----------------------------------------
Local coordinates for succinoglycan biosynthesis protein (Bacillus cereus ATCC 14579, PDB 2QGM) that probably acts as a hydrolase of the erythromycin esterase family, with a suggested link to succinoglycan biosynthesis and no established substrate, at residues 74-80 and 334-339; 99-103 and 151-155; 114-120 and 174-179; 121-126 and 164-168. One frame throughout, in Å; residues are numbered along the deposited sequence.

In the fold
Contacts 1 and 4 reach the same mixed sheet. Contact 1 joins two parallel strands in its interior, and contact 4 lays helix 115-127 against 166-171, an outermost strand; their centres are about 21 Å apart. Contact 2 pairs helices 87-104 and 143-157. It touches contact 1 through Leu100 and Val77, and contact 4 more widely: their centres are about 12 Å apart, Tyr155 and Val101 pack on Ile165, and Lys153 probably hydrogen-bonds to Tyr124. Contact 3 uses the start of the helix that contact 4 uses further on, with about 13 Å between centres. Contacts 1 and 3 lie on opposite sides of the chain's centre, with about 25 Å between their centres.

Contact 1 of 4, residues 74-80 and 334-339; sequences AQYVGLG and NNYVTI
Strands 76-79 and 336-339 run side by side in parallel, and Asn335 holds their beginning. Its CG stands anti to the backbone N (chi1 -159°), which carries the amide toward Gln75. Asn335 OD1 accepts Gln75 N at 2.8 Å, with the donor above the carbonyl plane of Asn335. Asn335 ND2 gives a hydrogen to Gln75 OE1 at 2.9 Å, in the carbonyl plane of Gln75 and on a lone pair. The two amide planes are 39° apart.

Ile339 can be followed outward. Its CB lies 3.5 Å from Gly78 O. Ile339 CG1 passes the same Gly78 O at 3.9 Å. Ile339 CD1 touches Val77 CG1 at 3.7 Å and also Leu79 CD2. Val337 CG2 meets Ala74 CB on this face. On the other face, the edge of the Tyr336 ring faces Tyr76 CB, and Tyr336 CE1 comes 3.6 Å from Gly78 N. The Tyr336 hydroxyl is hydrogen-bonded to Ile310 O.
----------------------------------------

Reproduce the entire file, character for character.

Local coordinates for succinoglycan biosynthesis protein (Bacillus cereus ATCC 14579, PDB 2QGM) that probably acts as a hydrolase of the erythromycin esterase family, with a suggested link to succinoglycan biosynthesis and no established substrate, at residues 74-80 and 334-339; 99-103 and 151-155; 114-120 and 174-179; 121-126 and 164-168. One frame throughout, in Å; residues are numbered along the deposited sequence.

In the fold
Contacts 1 and 4 reach the same mixed sheet. Contact 1 joins two parallel strands in its interior, and contact 4 lays helix 115-127 against 166-171, an outermost strand; their centres are about 21 Å apart. Contact 2 pairs helices 87-104 and 143-157. It touches contact 1 through Leu100 and Val77, and contact 4 more widely: their centres are about 12 Å apart, Tyr155 and Val101 pack on Ile165, and Lys153 probably hydrogen-bonds to Tyr124. Contact 3 uses the start of the helix that contact 4 uses further on, with about 13 Å between centres. Contacts 1 and 3 lie on opposite sides of the chain's centre, with about 25 Å between their centres.

Contact 1 of 4, residues 74-80 and 334-339; sequences AQYVGLG and NNYVTI
Strands 76-79 and 336-339 run side by side in parallel, and Asn335 holds their beginning. Its CG stands anti to the backbone N (chi1 -159°), which carries the amide toward Gln75. Asn335 OD1 accepts Gln75 N at 2.8 Å, with the donor above the carbonyl plane of Asn335. Asn335 ND2 gives a hydrogen to Gln75 OE1 at 2.9 Å, in the carbonyl plane of Gln75 and on a lone pair. The two amide planes are 39° apart.

Ile339 can be followed outward. Its CB lies 3.5 Å from Gly78 O. Ile339 CG1 passes the same Gly78 O at 3.9 Å. Ile339 CD1 touches Val77 CG1 at 3.7 Å and also Leu79 CD2. Val337 CG2 meets Ala74 CB on this face. On the other face, the edge of the Tyr336 ring faces Tyr76 CB, and Tyr336 CE1 comes 3.6 Å from Gly78 N. The Tyr336 hydroxyl is hydrogen-bonded to Ile310 O.